SAN DIEGO – The federal government Friday sued California over the state’s private prisons ban, claiming the new law is unconstitutional, discriminates against the federal government and obstructs its ability to carry out operations.
AB 32, signed into law by Gov. Gavin Newsom last year and effective Jan. 1, prohibits the operation of private detention facilities within the state.
But the private prisons ban wasn’t just written to address California’s previous reliance on private prisons to alleviate overcrowding in state-run facilities; the bill’s author, Assemblyman Rob Bonta, D-Oakland, said in a statement after Newsom signed the bill that it was purposely aimed at federally contracted private prisons along the U.S.-Mexico border housing immigrant detainees.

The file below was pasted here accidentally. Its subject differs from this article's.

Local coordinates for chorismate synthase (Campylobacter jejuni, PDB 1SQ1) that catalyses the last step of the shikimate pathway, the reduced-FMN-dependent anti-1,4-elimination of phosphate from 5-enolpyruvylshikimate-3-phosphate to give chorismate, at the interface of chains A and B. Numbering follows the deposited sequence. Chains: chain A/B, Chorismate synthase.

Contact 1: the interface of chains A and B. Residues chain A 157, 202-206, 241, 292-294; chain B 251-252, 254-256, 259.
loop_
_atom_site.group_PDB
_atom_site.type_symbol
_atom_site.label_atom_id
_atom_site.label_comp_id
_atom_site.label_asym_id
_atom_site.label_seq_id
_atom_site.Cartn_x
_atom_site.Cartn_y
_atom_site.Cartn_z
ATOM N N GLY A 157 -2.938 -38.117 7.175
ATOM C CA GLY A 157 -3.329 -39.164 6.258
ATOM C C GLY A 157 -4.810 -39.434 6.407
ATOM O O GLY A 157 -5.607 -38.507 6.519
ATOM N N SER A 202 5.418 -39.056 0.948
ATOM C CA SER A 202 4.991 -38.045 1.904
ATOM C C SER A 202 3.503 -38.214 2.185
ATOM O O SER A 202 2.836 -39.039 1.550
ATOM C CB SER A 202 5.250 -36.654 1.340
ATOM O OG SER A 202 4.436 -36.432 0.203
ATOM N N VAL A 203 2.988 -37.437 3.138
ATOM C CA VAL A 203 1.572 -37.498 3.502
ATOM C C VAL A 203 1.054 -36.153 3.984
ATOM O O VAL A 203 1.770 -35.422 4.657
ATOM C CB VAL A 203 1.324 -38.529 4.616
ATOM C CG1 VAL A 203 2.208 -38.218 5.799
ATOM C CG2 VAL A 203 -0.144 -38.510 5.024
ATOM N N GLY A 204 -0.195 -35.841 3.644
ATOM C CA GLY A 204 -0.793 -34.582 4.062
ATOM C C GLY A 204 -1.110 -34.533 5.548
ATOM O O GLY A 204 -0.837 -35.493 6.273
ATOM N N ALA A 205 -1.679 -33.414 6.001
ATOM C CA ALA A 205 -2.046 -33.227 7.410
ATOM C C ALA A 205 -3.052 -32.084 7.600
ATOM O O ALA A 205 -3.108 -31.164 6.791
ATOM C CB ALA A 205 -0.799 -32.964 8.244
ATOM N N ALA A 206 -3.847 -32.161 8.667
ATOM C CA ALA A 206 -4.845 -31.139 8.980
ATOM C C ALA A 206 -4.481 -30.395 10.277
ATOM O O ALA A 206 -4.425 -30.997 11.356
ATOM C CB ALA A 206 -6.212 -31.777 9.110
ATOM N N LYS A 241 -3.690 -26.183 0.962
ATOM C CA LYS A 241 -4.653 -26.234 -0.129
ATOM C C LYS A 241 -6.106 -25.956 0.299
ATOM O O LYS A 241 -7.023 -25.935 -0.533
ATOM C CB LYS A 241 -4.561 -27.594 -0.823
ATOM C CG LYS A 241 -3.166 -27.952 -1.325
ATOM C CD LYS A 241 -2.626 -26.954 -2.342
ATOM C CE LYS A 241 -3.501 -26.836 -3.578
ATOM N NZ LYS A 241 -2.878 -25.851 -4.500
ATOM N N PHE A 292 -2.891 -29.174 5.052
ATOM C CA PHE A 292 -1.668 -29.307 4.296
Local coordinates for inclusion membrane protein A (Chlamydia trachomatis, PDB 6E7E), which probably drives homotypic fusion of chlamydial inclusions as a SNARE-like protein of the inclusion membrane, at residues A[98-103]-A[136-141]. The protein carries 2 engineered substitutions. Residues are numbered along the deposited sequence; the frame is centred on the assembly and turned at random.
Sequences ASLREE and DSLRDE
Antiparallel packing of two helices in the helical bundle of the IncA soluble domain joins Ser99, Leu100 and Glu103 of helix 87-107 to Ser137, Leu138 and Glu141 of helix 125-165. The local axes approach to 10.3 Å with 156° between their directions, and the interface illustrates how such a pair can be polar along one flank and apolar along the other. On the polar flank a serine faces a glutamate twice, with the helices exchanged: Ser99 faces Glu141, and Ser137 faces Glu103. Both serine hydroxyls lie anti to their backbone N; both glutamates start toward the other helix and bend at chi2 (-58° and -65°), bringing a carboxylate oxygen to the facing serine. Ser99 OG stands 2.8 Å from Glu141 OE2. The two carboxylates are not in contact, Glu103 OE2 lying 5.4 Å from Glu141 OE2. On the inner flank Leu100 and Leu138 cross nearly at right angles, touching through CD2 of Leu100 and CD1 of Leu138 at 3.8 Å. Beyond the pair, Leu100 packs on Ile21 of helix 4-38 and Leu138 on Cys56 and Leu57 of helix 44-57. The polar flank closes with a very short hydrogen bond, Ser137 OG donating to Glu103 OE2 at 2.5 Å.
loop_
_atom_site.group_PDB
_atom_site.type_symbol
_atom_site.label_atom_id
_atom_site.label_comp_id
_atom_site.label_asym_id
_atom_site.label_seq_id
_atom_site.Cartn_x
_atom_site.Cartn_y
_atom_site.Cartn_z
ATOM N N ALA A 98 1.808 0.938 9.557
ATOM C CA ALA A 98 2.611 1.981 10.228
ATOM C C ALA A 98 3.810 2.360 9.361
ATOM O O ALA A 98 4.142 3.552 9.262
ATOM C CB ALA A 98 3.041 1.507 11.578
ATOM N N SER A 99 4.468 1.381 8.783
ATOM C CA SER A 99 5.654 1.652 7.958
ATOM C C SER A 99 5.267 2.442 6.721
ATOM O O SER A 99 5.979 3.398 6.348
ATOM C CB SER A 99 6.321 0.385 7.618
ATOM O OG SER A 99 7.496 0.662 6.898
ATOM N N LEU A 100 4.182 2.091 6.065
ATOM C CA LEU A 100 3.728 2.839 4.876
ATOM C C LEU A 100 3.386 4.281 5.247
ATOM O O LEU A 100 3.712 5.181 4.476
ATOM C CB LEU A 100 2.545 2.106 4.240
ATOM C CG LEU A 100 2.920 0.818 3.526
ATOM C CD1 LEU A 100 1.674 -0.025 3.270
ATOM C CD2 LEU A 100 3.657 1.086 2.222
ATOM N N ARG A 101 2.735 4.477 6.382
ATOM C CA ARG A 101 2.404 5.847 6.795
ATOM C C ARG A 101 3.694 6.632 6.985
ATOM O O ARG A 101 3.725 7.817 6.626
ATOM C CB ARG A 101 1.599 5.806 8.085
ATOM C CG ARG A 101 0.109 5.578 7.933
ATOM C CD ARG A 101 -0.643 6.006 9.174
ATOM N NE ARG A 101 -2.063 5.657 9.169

“We’ve all seen the horrific humanitarian crisis playing out along the border. No human being deserves to be held in the well-documented cruel conditions in these for-profit, private facilities. For that reason, AB 32 was expanded to cover civil detention facilities as well as prisons,” Bonta said in a statement.
Arguing it was targeted by the new private prisons ban, the Trump administration asked a judge Friday to bar California from enforcing AB 32 against the federal government and the private prisons it contracts with.
“California, of course, is free to decide that it will no longer use private detention facilities for its state prisoners and detainees. But it cannot dictate that choice for the federal government, especially in a manner that discriminates against the federal government and those with whom it contracts,” the government argues in its 17-page lawsuit filed in the Southern District of California.
The federal government also complains five exemptions written into AB 32 apply only to state contracts, and not to those held by the federal government. Among the exemptions are juvenile facilities and residential care facilities.
This is a developing story.
— By Bianca Bruno